The Q&A section of this webinar was in depth and very interesting as the speakers explored how these results can be used to better understand grizzly bear habitat use and how recovery can be defined and accomplished across Alberta.
This webinar was attended by 68 people and all of them thought the webinar was useful. This was the first time we live streamed our webinar on Facebook, which was a success. We will be doing that will all of our webinars moving forward.
A video of the webinar is posted in our members area.
We are always looking for corporate sponsors for our webinar series. Call Sarah if you’d like more information.
Andrea Morehouse’s new paper: The smell of success: Reproductive success related to rub behavior in brown bears
Scott Nielsen will be presenting: Landscape estimates of carrying capacity for grizzly bears using nutritional energy supply for management and conservation planning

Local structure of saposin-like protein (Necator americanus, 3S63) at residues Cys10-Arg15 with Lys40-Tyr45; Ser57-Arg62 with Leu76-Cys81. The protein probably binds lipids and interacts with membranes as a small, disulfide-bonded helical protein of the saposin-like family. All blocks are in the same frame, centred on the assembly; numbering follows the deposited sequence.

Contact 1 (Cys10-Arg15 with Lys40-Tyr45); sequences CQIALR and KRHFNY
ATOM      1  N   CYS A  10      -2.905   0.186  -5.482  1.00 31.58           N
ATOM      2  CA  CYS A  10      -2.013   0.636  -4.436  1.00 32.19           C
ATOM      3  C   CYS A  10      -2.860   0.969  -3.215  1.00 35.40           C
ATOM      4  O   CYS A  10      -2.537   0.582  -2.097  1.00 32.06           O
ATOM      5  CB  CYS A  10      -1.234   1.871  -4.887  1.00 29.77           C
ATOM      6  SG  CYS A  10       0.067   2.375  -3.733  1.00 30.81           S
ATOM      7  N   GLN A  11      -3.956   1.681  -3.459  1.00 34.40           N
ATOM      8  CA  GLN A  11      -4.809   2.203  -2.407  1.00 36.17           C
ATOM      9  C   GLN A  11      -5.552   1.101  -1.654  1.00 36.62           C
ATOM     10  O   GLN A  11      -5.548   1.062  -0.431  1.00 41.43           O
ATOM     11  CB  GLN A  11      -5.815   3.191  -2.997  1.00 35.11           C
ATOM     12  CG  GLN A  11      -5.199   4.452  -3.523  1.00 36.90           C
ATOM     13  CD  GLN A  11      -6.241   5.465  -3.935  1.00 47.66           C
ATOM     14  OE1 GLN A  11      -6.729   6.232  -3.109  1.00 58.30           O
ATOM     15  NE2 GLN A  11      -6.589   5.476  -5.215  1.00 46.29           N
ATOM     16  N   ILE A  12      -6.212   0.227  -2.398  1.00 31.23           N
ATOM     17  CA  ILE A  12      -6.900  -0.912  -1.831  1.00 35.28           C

Gordon Stenhouse will be sharing the latest grizzly bear population estimates.
Andrea Morehouse is an independent scientist who works on a variety of conservation and management issues related to large carnivores in multi-use landscapes. She moved to Alberta in 2007 and completed both an M.Sc. and Ph.D. in ecology at the University of Alberta. Through her research, she strives to effectively engage scientists, managers, and community members to develop and implement scientifically sound and socially workable wildlife conservation and management strategies. She is a 2017 Wilburforce Fellow in Conservation Science; serves on the Nature Conservancy of Canada’s Conservation Advocacy Committee, Waterton Biosphere Reserve’s Board of Directors, and the Bear Specialist Group’s North American Bear Expert Team; is a past president of the Alberta Chapter of The Wildlife Society; and is active in other professional societies. She lives in the Pincher Creek area with her husband, two boys, and dog.